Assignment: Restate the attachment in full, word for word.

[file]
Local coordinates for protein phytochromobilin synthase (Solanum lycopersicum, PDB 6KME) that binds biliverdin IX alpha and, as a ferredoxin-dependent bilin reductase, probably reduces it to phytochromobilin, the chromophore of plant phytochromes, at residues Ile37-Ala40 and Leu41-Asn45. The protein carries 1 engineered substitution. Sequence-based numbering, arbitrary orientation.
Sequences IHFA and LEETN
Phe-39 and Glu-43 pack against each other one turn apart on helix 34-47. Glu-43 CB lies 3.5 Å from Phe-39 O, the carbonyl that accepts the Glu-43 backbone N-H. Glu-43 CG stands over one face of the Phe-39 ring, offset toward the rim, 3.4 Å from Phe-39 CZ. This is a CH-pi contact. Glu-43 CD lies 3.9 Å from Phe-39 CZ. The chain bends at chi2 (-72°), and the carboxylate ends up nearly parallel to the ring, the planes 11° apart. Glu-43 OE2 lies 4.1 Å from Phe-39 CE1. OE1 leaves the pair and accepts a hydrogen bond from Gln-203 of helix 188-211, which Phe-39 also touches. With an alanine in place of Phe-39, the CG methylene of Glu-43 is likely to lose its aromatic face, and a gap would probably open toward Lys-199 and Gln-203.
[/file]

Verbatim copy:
Local coordinates for protein phytochromobilin synthase (Solanum lycopersicum, PDB 6KME) that binds biliverdin IX alpha and, as a ferredoxin-dependent bilin reductase, probably reduces it to phytochromobilin, the chromophore of plant phytochromes, at residues Ile37-Ala40 and Leu41-Asn45. The protein carries 1 engineered substitution. Sequence-based numbering, arbitrary orientation.
Sequences IHFA and LEETN
Phe-39 and Glu-43 pack against each other one turn apart on helix 34-47. Glu-43 CB lies 3.5 Å from Phe-39 O, the carbonyl that accepts the Glu-43 backbone N-H. Glu-43 CG stands over one face of the Phe-39 ring, offset toward the rim, 3.4 Å from Phe-39 CZ. This is a CH-pi contact. Glu-43 CD lies 3.9 Å from Phe-39 CZ. The chain bends at chi2 (-72°), and the carboxylate ends up nearly parallel to the ring, the planes 11° apart. Glu-43 OE2 lies 4.1 Å from Phe-39 CE1. OE1 leaves the pair and accepts a hydrogen bond from Gln-203 of helix 188-211, which Phe-39 also touches. With an alanine in place of Phe-39, the CG methylene of Glu-43 is likely to lose its aromatic face, and a gap would probably open toward Lys-199 and Gln-203.